The aging process causes reduced compliance of the ventricles, which makes the older population at high risk of developing cardiac problems. In an aging population with steadfast high prevalence of cardiovascular disease CVDthe health care system is handling a growing challenge to efficiently care for these patients. Patients may be managed in an acute care, ambulatory care, or home care setting. The nursing diagnosis Decreased Cardiac Output is characterized by the following signs and symptoms:.
Assessment is required in order to distinguish possible problems that may have lead to Decreased Cardiac Output as well as name any episode that may happen during nursing care. The following are the therapeutic nursing interventions for Decreased Cardiac Output which you can use for writing your nursing care plans NCP :. Since we started inNurseslabs has become one of the most trusted nursing sites helping thousands of aspiring nurses achieve their goals.
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After the usage of this oxygen by the different organs of the body, it will release carbon dioxide as its by-product to be exhaled by the lungs going out from the body. This is the normal gas exchange process of the body. There are times that a person can experience respiratory abnormalities or diseases wherein there is impairment of gas exchange. Impaired gas exchange is the state wherein there is either excess or decrease in the oxygenation of an individual.
There is alteration in the normal respiratory process of an individual. It can have too much oxygen or carbon dioxide in the body which is not very beneficial to the organs or systems.
There are possible causes that may yield to impaired of gas exchange.
Ineffective Airway Clearance
Hypoventilation and low hemoglobin levels can also cause impaired gas exchange. Any diseases related to the respiratory system can cause this alteration in the gas exchange process. It is very important to have a normal respiration because all of the body systems need oxygen in order to function well. Saturday, September 7, Health Conditions.
The best homemade face cream. Care Plans. Share on Facebook. Leave a Reply Cancel reply. Powered by A.Nursing Process Objective and Subjective Data
Jalil ER. It needs immediate intervention. Because too fat or obese patients can have difficulty of breathing because of the increased needs in oxygenation. If the level is low it shows low oxygenation. So it is important to do activities slowly and one at a time. You may administer antibiotics or bronchodilators if prescribed.In addition he became very agitated and distressed when walking to the bathroom according with Moms statement.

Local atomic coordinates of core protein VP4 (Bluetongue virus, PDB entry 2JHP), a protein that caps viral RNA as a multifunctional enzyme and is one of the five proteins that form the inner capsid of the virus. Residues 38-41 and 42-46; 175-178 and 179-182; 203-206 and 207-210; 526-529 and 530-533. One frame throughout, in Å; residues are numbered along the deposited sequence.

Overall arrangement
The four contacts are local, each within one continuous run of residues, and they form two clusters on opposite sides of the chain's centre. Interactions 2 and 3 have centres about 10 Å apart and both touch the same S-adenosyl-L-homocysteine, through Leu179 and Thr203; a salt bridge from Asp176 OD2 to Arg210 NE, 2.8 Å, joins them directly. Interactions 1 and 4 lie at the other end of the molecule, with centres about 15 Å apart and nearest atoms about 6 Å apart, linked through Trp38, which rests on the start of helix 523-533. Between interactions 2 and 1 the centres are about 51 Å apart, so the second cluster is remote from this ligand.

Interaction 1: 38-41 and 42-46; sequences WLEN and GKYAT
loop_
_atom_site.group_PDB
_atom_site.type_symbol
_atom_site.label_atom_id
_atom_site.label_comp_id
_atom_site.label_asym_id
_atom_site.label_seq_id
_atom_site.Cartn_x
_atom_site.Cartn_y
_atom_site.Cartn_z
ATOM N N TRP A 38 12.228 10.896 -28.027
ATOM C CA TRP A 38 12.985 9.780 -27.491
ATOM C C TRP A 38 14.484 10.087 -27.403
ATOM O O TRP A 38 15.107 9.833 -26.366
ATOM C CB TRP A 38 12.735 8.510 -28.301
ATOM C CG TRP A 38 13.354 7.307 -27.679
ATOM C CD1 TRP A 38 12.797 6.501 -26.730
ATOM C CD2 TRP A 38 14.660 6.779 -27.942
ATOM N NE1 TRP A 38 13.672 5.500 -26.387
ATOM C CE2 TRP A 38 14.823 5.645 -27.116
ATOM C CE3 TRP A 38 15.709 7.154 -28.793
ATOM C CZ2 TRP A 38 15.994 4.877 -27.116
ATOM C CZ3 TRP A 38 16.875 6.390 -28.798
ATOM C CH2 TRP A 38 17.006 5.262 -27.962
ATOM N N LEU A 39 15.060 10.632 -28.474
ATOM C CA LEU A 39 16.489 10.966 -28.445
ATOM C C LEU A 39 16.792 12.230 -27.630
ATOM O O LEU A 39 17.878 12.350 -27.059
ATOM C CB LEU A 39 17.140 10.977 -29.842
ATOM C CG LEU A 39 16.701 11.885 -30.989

Expected Outcomes with Indicators Short Term: The client will demonstrate improved ventilation, adequate oxygenation and will be free of respiratory distress when walking by the end of the shift. Nursing Intervention 1-Monitor respiratory rate, depthand effort, including use of accessory muscles, nasal flaring and abnormal breathing patterns.
Monitor ABGs labs values if available and chest X-rays 4- Position the client in semi-Fowlers position, with an upright posture at 45 degrees if possible.
Scientific Rationale Increased respiratory rate, use of accessory muscles, nasal flaring, abdominal breathing, and a look of panic in the clients eyes may be seen with hypoxia. Ackley,p. It is necessary to continue being monitored this vital sign.
The expiratory wheezing detected earlier wasnt present when examined at the end of the shift. It needs to continue monitoring for a possible return. No consolidation. Long Term: The child and family will implement a daily treatment plan for asthma and reduce the number of asthma episodes, as long as possible and doing so avoiding hospital admissions by 1 month.
Research on healthy subjects demonstrated that sitting upright resulted in higher tidal volumes and minute ventilation versus sitting in a slumped posture. Ackley. The client while on bed was positioned in semi-Fowlers position, and he manifested being comfortable and breathing better in comparison to a lower position on the bed. Provide humidified oxygen through an appropriate device nasal canula or Venturi mask per physician order. The client needed to use oxygen once during shift because his SOB.
When he walks outside of his room he carries his O2 thank. His SOB needs to continue being monitored and continue providing O2 as necessary.